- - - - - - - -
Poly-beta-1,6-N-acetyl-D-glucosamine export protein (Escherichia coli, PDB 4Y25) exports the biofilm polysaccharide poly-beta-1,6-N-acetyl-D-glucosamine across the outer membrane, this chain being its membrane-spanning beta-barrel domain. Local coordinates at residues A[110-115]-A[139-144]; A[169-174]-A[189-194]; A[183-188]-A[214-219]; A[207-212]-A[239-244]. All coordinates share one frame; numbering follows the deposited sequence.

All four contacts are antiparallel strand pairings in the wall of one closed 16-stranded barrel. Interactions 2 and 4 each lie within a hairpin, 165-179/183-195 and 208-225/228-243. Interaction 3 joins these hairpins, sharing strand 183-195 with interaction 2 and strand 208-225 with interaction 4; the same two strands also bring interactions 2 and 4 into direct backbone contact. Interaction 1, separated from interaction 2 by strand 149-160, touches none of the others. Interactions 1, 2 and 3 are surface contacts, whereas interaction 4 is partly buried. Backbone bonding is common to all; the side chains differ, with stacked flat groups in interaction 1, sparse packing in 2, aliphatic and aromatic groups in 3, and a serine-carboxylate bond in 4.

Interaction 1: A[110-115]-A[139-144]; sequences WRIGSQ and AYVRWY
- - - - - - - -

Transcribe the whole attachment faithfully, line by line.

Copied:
Poly-beta-1,6-N-acetyl-D-glucosamine export protein (Escherichia coli, PDB 4Y25) exports the biofilm polysaccharide poly-beta-1,6-N-acetyl-D-glucosamine across the outer membrane, this chain being its membrane-spanning beta-barrel domain. Local coordinates at residues A[110-115]-A[139-144]; A[169-174]-A[189-194]; A[183-188]-A[214-219]; A[207-212]-A[239-244]. All coordinates share one frame; numbering follows the deposited sequence.

All four contacts are antiparallel strand pairings in the wall of one closed 16-stranded barrel. Interactions 2 and 4 each lie within a hairpin, 165-179/183-195 and 208-225/228-243. Interaction 3 joins these hairpins, sharing strand 183-195 with interaction 2 and strand 208-225 with interaction 4; the same two strands also bring interactions 2 and 4 into direct backbone contact. Interaction 1, separated from interaction 2 by strand 149-160, touches none of the others. Interactions 1, 2 and 3 are surface contacts, whereas interaction 4 is partly buried. Backbone bonding is common to all; the side chains differ, with stacked flat groups in interaction 1, sparse packing in 2, aliphatic and aromatic groups in 3, and a serine-carboxylate bond in 4.

Interaction 1: A[110-115]-A[139-144]; sequences WRIGSQ and AYVRWY